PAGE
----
Rothamsted Manor

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The manor house

Rothamsted Manor is a former manor and current manor house, situated in Harpenden Rural in the English county of Hertfordshire.[1] A Grade I listed building, dating in part from the 17th century, it is now an events venue, while the surrounding estate is home to the Rothamsted Research Centre.

Buildings near the manor house
Panorama of Rothamsted Research, Rothamsted Manor
The Centenary building at Rothamsted Research, Rothamsted Manor, finished in 2003


The first recorded mention of Rothamsted is in 1212, when Richard de Merston owned lands there. In 1221, a house with a chapel and garden are referred to in a land grant. By 1292 Rothamsted had passed to the Nowell family, passing to the Cresseys by 1355, and to the Bardolphs by 1525. By this time there was a substantial manor house, with at least 16 rooms.[2]

In 1623 Edmund Bardolph sold Rothamsted to Anne Wittewronge. The Wittewronges were calvinists who had fled religious persecution in Ghent in 1564, and had founded a brewery in London. In the 17th century, Sir John Wittewronge, Anne's son, gave the house its Dutch style. The manor remained with the Wittewronge family until 1763, when Thomas Wittewronge died and the manor passed to his cousin John Bennet. He in turn left the manor to John Bennet Lawes, the son of his sister.[2]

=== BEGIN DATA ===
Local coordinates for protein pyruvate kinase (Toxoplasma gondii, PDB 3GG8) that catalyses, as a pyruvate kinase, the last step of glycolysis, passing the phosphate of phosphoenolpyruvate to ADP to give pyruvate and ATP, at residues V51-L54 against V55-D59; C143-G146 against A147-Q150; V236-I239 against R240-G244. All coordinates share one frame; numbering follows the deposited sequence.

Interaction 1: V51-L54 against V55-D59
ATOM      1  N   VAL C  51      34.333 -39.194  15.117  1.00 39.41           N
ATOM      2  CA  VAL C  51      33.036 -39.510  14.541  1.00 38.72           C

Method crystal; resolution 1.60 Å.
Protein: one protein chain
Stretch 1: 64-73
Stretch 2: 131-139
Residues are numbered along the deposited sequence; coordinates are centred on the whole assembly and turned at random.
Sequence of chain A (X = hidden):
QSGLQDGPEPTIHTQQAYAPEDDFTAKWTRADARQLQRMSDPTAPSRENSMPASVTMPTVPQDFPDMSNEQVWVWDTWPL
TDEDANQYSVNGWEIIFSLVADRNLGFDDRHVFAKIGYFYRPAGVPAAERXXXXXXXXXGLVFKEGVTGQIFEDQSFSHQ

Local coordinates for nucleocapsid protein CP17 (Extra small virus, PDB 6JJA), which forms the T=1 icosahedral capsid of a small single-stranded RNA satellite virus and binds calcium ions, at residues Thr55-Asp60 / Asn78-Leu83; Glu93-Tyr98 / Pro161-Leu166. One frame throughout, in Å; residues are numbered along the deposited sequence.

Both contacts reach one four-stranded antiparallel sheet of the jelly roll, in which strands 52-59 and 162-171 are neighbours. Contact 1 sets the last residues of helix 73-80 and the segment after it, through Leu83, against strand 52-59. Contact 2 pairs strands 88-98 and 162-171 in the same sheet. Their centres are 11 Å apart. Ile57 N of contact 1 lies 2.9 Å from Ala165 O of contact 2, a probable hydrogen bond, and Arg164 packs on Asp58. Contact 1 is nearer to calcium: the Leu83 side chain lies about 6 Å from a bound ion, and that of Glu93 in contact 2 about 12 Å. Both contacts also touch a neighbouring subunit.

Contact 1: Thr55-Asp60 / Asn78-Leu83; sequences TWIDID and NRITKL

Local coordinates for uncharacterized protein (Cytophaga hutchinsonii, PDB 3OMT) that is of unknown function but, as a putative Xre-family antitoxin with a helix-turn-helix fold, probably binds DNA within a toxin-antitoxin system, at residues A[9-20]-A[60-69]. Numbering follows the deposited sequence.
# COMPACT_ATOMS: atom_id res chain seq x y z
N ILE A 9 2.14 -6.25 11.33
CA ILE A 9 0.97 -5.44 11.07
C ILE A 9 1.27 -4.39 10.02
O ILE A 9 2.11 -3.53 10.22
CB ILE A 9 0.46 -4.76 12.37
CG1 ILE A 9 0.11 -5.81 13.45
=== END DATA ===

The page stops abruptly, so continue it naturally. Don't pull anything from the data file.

In 1843, Sir John Bennet Lawes, the son of the earlier John Bennet Lawes, founded the Rothamsted Experimental Station, an agricultural research station, on the grounds of the manor. In 1931, his descendants decided to sell the estate, and after a successful public appeal, the Experimental Station was able to finance the purchase of the estate in 1934.[2]

In 1938 the Harpenden Urban District Council purchased the portion of the estate now known as Rothamsted Park from the Experimental Station, in order to provide playing fields and to preserve an important open space. The remainder of the estate is still used by Rothamsted Research, as the Rothamsted Experimental Station is now known. The manor house used to serve as accommodation for staff, but now functions predominantly as a function venue.[2][3]

The New Zealand architect Frederick Strouts used Rothamsted Manor as his inspiration for the design of Ivey Hall, which was built between 1878 and 1880 and is now the main building of Lincoln University.[4]


  1. ^ "How to find us" (PDF). Rothamsted Manor Limited. Archived from the original (PDF) on 15 April 2012. Retrieved 18 May 2012.
  2. ^ a b c d "The Story of the Manor of Rothamsted" (PDF). Rothamsted Manor Limited. Archived from the original (PDF) on 11 August 2013. Retrieved 18 May 2012.
  3. ^ "Rothamsted Manor". Rothamsted Manor Limited. Archived from the original on 15 April 2012. Retrieved 18 May 2012.
  4. ^ Mane-Wheoki, Jonathan. "Frederick Strouts". Dictionary of New Zealand Biography. Ministry for Culture and Heritage. Retrieved 29 January 2022.

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Coordinates: 51°48′21″N 0°22′09″W / 51.8059°N 0.3693°W / 51.8059; -0.3693